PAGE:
GOP-led states sue to block U.S. emissions rules for cars, light trucks


Republican attorneys general from 25 states on Thursday sued the U.S. Environmental Protection Agency to block rules intended to reduce planet-warming emissions from cars and light trucks and encourage electric vehicle manufacturing, arguing the agency exceeded its legal authority.

The lawsuit challenging the regulations for passenger vehicles, finalized on March 20 by President Joe Biden’s administration, was filed by attorneys general from states led by Kentucky and West Virginia in the U.S. Court of Appeals for the District of Columbia Circuit.

The EPA rules aim to cut fleetwide tailpipe emissions for cars and light trucks by nearly 50% over 2026 levels in 2032, and reduce greenhouse gas emissions by 7.2 billion tons through 2055.

Kentucky Attorney General Russell Coleman said the rules would harm the American economy, threaten jobs and raise prices while undermining the U.S. electricity grid. Coleman also said there is very little consumer interest in electric vehicles in his state.

Republican state officials have said the rules amount to an attempt by the administration to transform the American passenger vehicle market improperly through strict rules that make it difficult for manufacturers to not go electric.

“The Biden administration is willing to sacrifice the American auto industry and its workers in service of its radical green agenda. We just aren’t buying it,” Coleman said.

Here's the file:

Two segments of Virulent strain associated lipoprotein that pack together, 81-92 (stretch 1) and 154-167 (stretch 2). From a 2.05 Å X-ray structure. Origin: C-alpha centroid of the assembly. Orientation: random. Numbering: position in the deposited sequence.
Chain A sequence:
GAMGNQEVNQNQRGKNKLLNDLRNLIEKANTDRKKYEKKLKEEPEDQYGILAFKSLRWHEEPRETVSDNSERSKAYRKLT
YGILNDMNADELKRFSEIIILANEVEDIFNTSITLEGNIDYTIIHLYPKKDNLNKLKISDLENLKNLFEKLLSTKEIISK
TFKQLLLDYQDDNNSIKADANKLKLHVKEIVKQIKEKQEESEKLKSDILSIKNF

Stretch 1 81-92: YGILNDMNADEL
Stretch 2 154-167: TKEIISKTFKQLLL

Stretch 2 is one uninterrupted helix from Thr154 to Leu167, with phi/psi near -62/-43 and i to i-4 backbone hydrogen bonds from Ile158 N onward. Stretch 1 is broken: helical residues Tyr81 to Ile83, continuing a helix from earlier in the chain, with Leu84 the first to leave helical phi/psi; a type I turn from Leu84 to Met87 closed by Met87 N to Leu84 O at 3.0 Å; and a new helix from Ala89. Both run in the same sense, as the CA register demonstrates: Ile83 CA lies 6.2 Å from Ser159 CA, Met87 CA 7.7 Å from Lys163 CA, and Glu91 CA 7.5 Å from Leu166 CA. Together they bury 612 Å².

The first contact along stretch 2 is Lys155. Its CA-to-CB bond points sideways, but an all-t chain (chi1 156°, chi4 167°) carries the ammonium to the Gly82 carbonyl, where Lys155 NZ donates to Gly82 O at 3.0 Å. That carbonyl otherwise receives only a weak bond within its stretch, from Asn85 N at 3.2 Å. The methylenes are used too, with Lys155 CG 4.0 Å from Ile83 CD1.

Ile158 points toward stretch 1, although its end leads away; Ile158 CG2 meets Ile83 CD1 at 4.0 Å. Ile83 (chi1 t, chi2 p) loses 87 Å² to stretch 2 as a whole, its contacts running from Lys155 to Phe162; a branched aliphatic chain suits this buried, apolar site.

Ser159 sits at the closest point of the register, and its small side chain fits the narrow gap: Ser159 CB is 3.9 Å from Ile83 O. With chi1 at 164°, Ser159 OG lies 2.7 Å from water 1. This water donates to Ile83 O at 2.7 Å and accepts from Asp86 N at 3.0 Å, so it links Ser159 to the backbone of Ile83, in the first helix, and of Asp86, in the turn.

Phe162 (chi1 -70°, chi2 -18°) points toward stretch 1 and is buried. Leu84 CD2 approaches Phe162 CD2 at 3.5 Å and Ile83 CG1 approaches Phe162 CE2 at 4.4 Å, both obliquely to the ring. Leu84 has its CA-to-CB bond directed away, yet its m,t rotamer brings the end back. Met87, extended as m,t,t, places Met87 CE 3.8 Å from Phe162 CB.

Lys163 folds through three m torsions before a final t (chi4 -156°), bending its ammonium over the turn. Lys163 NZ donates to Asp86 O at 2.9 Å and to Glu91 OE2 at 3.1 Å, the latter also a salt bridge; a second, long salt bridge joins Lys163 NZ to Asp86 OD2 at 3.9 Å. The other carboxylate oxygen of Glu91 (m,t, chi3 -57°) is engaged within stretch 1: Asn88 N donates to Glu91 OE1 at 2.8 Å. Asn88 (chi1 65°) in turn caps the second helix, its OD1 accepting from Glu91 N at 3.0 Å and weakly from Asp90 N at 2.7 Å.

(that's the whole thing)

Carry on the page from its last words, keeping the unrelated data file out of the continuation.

West Virginia Attorney General Patrick Morrisey called the rules “legally flawed and unrealistic, to say the least.”

The EPA declined to comment.

The regulations are among the most significant environmental rules implemented under Biden, who has made tackling climate change a key pillar of his presidency. The EPA has forecast that between 35% and 56% of new vehicles sold between 2030 and 2032 would be electric under the rules – a range that reflected the flexibility the agency has said automakers have to pursue different pollution-cutting technologies.

Republican state attorneys general during the public comment period before the rules were finalized had said that they go well beyond the EPA’s authority under the landmark anti-pollution law called the Clean Air Act, and amount to a “top-to-bottom attempt to restructure the automobile industry.”

After resistance by autoworkers and the auto industry, the final version of the regulations was scaled back compared to an earlier proposal in order to give automakers more flexibility in meeting the emissions reduction goals. The EPA gave automakers more freedom to meet emissions standards with gas-electric hybrids, which many environmentalists have opposed as a half-measure that delays the EV transition.

The EPA said the final rule cuts emissions by 49% by 2032 over 2026 levels compared with 56% under its previous plan. EPA chief Michael Regan said the rule impose “absolutely no mandate” on manufacturers to adopt electric vehicles.

Other states that joined the suit included: Alabama, Alaska, Arkansas, Florida, Georgia, Idaho, Indiana, Iowa, Kansas, Louisiana, Mississippi, Missouri, Montana, Nebraska, New Hampshire, North Dakota, Ohio, Oklahoma, South Carolina, South Dakota, Utah, Virginia and Wyoming.

The EPA on March 29 separately said it was finalizing tighter tailpipe emissions standards for heavy-duty vehicles like semi-trucks and buses, but those regulations were not part of the lawsuit.

The lawsuit is the latest example of Republican attorneys general turning to the courts to challenge various aspects of the Biden administration’s climate agenda.

Republican-led states also have challenged the U.S. Securities and Exchange Commission’s corporate climate disclosure rules, the U.S. Energy Department’s pause on approvals for new liquefied natural gas export facilities and EPA rules toughening standards for air pollution, among other things.


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